Thought in the Absence of Certainty–A Review

We have here a book that purports to “lay the groundwork for perspectives…that raise important questions concerning religion, Scripture and even our Creator.” The book no doubt raises several questions, though I am not satisfied with all the answers. It seems the author, Mr. Gordon Dye, felt he could help make God plausible from a philosophic point of view. Perhaps he did that much, but the human heart needs more.

On the plus side, he explained many terms of philosophy and rhetoric well as he tried to stick to principles of logic. On that level he succeeded. It had a textbook feel to it, but it could serve as either an introduction or as a refresher.

On the negative side, the writing was dull. Mr. Dye is obviously a brilliant man, but his style of writing did not match that of his understanding of complex issues. He lacked passion as he worked so hard to explain. He too often filled pages with meta discourse as he spent too much time telling us what he was going to write about instead of just writing about it. He also tried to harmonize God and science where believers like some of us need no harmonization. In fact, for a sincere believer he would seem to be raising doubts. Perhaps he would be help to an agnostic, but his conclusions are too weak to really draw someone to God.

His case never gets beyond a theistic conclusion. He can only get us to god, whomever He or She may be. The book, then, would be of no more value to a Christian than, say, a Muslim. He says he was raised by ordained Evangelical Christians and that he got beyond their thought system without “rejecting his faith.” I will not propose to speak for him, but his faith made no mention of Christ. He did not preclude Christ necessarily, but He was at best lumped with all the options for God in this world. The Christian faith says you cannot reach God other than through Jesus Christ! So the book has, in my, perhaps, biased opinion, a fatal flaw.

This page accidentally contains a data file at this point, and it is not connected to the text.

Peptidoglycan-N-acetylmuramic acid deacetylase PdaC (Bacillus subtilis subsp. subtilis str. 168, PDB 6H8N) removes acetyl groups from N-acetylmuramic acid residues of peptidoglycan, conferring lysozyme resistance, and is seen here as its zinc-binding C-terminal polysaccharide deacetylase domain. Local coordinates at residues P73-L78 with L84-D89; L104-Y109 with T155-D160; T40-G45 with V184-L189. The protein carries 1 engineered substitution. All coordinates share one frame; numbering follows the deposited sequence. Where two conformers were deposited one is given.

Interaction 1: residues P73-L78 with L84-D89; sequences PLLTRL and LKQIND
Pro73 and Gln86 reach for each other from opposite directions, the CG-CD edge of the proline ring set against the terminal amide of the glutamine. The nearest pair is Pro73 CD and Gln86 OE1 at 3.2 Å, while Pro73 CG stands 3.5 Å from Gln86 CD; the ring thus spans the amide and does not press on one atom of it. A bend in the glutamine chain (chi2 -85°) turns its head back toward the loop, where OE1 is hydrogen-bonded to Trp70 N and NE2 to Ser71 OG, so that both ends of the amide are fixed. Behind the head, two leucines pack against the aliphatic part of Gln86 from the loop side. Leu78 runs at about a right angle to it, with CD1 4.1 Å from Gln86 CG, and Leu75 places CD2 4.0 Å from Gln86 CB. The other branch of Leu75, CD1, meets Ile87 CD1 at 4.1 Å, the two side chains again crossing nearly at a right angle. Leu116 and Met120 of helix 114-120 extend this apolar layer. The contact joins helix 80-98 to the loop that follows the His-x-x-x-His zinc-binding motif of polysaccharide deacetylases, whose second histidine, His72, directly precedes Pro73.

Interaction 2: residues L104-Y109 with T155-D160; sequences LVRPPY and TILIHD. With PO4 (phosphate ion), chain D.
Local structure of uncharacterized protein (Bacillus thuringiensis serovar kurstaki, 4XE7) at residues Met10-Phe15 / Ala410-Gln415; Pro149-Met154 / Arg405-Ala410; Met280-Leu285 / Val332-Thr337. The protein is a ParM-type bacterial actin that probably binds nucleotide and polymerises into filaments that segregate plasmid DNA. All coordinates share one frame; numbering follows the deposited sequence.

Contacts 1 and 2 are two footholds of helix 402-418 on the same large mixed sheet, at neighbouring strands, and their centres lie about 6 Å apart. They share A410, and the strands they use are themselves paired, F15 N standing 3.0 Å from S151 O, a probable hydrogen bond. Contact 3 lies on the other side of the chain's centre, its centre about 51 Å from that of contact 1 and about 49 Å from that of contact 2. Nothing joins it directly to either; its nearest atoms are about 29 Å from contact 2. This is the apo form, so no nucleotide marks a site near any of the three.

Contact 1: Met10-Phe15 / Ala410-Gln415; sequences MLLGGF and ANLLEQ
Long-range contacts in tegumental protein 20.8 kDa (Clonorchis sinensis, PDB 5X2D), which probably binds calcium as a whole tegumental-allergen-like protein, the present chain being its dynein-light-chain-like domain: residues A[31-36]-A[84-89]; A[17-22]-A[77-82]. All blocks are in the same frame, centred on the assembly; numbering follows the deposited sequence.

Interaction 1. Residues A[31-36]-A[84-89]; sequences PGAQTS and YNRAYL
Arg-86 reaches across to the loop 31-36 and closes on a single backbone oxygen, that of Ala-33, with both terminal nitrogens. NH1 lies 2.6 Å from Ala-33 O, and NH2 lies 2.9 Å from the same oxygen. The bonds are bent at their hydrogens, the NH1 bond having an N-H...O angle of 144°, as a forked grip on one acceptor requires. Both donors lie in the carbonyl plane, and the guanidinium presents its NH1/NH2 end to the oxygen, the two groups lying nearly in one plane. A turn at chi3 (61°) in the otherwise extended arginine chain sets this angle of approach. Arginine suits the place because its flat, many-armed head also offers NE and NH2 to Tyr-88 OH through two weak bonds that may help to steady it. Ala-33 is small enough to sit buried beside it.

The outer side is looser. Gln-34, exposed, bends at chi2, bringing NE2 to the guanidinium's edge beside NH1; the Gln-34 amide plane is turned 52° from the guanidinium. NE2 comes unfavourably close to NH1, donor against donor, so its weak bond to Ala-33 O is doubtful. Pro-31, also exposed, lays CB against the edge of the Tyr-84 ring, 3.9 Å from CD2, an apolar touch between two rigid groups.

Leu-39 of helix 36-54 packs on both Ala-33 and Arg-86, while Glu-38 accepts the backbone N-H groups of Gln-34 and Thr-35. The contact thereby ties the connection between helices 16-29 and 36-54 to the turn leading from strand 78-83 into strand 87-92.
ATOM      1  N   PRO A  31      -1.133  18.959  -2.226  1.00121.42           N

You could argue that this is a work of philosophy, not Christian apologetics. In truth philosophy has often been an esoteric pursuit that could only raise brilliant questions that it could never quite answer. It found its readers among those with enough leisure to think long and slow. I mean slow because we could never get where we were going. The common people found little time for it because their lives throbbed with emptiness that needed filling and their hearts craved real answers. That is why apologetic works are so superior to philosophic ones, and Christ so superior to all those other gods Mr. Dye gave credence to. For example, if his logic proves the verbal inspiration for other religious books as much as the Bible (chapter 6), then it proves nothing at all.

Again, Mr. Dye is intelligent, but I can’t really recommend this book.

I received this book free from the publisher. I was not required to write a positive review. The opinions I have expressed are my own. I am disclosing this in accordance with the Federal Trade Commission’s 16 CFR, Part 255.


2 thoughts on “Thought in the Absence of Certainty–A Review

  1. Could it be that pastors and successful workers for the Lord let their lives get too complicated? or take too much on them?
    By the way I am glad to have “found ” you all.

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